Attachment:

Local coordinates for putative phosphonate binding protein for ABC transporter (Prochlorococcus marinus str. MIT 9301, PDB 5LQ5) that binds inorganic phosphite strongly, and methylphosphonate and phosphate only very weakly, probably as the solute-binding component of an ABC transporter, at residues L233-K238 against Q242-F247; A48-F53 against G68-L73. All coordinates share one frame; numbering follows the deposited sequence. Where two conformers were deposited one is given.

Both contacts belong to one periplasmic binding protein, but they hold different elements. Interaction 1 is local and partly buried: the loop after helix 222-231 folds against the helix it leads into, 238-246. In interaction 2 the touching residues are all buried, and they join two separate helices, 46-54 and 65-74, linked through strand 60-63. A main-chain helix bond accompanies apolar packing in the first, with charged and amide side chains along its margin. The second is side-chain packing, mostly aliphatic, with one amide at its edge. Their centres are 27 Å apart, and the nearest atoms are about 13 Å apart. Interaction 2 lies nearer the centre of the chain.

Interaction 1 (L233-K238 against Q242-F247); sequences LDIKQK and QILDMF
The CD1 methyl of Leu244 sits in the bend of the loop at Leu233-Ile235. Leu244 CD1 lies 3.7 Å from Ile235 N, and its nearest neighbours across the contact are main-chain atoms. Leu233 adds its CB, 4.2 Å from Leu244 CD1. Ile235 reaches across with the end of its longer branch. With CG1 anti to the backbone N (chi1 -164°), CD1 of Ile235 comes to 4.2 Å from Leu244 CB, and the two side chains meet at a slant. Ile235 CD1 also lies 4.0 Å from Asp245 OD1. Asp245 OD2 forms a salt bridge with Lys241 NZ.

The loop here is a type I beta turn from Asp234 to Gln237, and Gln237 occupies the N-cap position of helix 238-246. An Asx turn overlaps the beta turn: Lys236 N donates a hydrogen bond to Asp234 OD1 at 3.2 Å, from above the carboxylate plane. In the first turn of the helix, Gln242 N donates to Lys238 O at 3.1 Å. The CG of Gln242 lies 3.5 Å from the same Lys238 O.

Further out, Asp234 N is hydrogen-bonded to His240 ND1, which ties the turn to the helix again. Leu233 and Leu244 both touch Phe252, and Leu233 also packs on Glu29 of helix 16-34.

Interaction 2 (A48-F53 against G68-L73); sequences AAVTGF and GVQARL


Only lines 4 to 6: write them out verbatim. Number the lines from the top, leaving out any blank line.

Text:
The CD1 methyl of Leu244 sits in the bend of the loop at Leu233-Ile235. Leu244 CD1 lies 3.7 Å from Ile235 N, and its nearest neighbours across the contact are main-chain atoms. Leu233 adds its CB, 4.2 Å from Leu244 CD1. Ile235 reaches across with the end of its longer branch. With CG1 anti to the backbone N (chi1 -164°), CD1 of Ile235 comes to 4.2 Å from Leu244 CB, and the two side chains meet at a slant. Ile235 CD1 also lies 4.0 Å from Asp245 OD1. Asp245 OD2 forms a salt bridge with Lys241 NZ.

The loop here is a type I beta turn from Asp234 to Gln237, and Gln237 occupies the N-cap position of helix 238-246. An Asx turn overlaps the beta turn: Lys236 N donates a hydrogen bond to Asp234 OD1 at 3.2 Å, from above the carboxylate plane. In the first turn of the helix, Gln242 N donates to Lys238 O at 3.1 Å. The CG of Gln242 lies 3.5 Å from the same Lys238 O.

Further out, Asp234 N is hydrogen-bonded to His240 ND1, which ties the turn to the helix again. Leu233 and Leu244 both touch Phe252, and Leu233 also packs on Glu29 of helix 16-34.